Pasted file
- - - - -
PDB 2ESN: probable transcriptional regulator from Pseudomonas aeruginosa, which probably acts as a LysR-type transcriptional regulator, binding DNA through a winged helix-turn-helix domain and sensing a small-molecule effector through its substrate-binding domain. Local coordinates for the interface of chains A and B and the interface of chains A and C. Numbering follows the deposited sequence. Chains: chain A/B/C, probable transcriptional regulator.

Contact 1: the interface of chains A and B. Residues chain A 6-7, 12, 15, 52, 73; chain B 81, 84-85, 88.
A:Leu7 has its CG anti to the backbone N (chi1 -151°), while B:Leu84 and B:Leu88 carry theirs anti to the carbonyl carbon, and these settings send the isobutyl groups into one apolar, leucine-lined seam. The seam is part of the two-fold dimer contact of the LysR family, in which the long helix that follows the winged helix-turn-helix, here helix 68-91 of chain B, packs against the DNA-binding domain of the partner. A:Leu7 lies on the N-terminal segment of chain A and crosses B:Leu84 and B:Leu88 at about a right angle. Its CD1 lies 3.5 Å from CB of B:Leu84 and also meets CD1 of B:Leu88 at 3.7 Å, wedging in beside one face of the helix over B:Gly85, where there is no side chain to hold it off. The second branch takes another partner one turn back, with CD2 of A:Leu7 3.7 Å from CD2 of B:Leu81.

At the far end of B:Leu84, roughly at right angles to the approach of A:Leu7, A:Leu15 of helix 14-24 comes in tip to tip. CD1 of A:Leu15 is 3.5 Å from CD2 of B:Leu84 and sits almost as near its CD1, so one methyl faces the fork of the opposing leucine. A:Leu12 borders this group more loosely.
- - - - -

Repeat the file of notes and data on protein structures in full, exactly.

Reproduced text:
PDB 2ESN: probable transcriptional regulator from Pseudomonas aeruginosa, which probably acts as a LysR-type transcriptional regulator, binding DNA through a winged helix-turn-helix domain and sensing a small-molecule effector through its substrate-binding domain. Local coordinates for the interface of chains A and B and the interface of chains A and C. Numbering follows the deposited sequence. Chains: chain A/B/C, probable transcriptional regulator.

Contact 1: the interface of chains A and B. Residues chain A 6-7, 12, 15, 52, 73; chain B 81, 84-85, 88.
A:Leu7 has its CG anti to the backbone N (chi1 -151°), while B:Leu84 and B:Leu88 carry theirs anti to the carbonyl carbon, and these settings send the isobutyl groups into one apolar, leucine-lined seam. The seam is part of the two-fold dimer contact of the LysR family, in which the long helix that follows the winged helix-turn-helix, here helix 68-91 of chain B, packs against the DNA-binding domain of the partner. A:Leu7 lies on the N-terminal segment of chain A and crosses B:Leu84 and B:Leu88 at about a right angle. Its CD1 lies 3.5 Å from CB of B:Leu84 and also meets CD1 of B:Leu88 at 3.7 Å, wedging in beside one face of the helix over B:Gly85, where there is no side chain to hold it off. The second branch takes another partner one turn back, with CD2 of A:Leu7 3.7 Å from CD2 of B:Leu81.

At the far end of B:Leu84, roughly at right angles to the approach of A:Leu7, A:Leu15 of helix 14-24 comes in tip to tip. CD1 of A:Leu15 is 3.5 Å from CD2 of B:Leu84 and sits almost as near its CD1, so one methyl faces the fork of the opposing leucine. A:Leu12 borders this group more loosely.